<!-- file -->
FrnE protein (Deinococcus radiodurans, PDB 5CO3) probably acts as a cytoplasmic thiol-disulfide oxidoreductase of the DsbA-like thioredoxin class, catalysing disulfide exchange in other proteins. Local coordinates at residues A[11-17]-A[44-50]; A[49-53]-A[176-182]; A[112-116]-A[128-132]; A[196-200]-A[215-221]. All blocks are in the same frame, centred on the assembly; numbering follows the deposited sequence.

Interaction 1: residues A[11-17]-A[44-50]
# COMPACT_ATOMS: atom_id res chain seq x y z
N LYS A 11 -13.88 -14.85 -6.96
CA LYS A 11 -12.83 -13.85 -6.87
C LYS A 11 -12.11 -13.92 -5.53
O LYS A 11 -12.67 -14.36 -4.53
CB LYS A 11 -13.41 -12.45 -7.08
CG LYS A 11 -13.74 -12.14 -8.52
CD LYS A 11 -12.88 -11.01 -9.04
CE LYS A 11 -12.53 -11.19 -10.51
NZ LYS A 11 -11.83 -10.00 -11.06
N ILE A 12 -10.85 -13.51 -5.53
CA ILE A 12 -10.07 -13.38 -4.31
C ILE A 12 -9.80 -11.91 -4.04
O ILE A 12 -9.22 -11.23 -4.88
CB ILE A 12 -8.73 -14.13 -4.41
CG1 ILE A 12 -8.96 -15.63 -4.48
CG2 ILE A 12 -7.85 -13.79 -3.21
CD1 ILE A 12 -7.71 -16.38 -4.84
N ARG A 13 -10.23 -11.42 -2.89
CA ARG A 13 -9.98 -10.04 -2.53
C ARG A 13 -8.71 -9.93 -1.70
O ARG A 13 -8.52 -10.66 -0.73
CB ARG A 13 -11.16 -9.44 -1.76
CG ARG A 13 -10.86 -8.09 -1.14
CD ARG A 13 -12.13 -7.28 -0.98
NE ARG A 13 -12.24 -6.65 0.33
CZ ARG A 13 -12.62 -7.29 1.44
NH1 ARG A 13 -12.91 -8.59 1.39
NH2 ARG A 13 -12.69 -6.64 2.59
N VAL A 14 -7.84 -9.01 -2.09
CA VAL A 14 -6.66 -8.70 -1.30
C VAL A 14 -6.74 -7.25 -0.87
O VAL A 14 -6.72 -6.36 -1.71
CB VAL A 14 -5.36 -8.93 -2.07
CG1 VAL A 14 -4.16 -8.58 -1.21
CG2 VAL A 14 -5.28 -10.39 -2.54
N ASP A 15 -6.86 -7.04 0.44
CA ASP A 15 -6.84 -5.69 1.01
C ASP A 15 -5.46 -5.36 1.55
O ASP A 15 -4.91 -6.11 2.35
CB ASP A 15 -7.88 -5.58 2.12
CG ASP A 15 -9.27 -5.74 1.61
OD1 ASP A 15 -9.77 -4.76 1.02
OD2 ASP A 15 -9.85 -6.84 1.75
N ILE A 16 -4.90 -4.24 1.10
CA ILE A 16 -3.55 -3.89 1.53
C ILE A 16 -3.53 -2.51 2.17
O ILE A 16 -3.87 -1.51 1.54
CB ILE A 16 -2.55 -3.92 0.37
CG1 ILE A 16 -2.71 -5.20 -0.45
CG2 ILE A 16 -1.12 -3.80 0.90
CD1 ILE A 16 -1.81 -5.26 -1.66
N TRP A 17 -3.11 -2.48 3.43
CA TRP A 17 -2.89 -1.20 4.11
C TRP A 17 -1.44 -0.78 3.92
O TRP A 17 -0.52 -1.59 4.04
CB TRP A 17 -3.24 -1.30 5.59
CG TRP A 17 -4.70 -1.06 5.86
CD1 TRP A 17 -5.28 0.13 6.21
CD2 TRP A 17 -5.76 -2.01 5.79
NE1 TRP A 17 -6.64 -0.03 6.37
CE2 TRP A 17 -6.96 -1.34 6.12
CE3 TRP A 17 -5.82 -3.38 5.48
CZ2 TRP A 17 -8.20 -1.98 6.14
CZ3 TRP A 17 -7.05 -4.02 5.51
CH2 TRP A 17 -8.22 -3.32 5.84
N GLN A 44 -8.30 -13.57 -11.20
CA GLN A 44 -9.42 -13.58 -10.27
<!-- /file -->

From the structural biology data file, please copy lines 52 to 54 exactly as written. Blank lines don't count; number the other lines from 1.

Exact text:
CG1 ILE A 16 -2.71 -5.20 -0.45
CG2 ILE A 16 -1.12 -3.80 0.90
CD1 ILE A 16 -1.81 -5.26 -1.66